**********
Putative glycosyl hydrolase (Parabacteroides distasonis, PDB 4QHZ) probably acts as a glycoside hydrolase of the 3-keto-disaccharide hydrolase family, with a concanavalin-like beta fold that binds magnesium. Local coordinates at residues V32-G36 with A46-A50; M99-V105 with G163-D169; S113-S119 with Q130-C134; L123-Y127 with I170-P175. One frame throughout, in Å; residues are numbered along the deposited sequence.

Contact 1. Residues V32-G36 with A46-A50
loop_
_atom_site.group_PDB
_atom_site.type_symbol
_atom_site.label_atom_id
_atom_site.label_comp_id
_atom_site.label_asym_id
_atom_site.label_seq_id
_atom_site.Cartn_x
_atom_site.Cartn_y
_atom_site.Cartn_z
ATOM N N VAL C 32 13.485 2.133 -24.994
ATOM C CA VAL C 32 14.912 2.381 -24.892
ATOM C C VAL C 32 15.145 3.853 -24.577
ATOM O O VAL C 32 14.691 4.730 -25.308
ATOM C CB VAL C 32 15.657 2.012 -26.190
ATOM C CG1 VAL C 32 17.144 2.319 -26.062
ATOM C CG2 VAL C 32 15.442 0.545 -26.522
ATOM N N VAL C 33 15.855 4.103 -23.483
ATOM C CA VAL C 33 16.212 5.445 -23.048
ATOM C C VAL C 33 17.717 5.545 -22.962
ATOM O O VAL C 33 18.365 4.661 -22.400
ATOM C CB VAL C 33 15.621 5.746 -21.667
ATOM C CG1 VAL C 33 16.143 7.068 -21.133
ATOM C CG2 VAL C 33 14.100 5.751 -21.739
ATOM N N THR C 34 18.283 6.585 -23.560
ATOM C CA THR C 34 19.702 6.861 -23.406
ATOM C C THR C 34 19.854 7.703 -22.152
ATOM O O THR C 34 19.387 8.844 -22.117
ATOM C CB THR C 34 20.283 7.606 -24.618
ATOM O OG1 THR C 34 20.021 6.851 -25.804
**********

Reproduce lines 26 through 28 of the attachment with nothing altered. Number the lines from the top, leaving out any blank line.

ATOM C CG2 VAL C 33 14.100 5.751 -21.739
ATOM N N THR C 34 18.283 6.585 -23.560
ATOM C CA THR C 34 19.702 6.861 -23.406